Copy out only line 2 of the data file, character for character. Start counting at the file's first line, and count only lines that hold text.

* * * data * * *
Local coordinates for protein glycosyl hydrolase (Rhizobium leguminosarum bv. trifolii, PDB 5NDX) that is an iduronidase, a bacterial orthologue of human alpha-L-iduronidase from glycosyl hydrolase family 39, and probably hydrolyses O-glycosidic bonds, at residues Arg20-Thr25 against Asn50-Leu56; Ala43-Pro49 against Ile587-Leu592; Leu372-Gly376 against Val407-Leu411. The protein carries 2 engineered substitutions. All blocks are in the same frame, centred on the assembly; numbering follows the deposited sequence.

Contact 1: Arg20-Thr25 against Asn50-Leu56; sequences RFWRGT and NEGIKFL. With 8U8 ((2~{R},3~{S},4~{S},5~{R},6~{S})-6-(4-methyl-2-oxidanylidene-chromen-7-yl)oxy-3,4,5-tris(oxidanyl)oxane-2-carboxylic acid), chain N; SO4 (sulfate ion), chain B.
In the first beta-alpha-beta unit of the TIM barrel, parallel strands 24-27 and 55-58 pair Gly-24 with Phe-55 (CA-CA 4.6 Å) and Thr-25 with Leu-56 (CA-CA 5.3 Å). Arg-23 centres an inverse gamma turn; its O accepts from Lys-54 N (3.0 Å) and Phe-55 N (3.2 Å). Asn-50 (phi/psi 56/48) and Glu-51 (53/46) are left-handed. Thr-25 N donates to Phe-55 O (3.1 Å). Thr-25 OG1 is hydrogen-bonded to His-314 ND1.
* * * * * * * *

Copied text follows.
Contact 1: Arg20-Thr25 against Asn50-Leu56; sequences RFWRGT and NEGIKFL. With 8U8 ((2~{R},3~{S},4~{S},5~{R},6~{S})-6-(4-methyl-2-oxidanylidene-chromen-7-yl)oxy-3,4,5-tris(oxidanyl)oxane-2-carboxylic acid), chain N; SO4 (sulfate ion), chain B.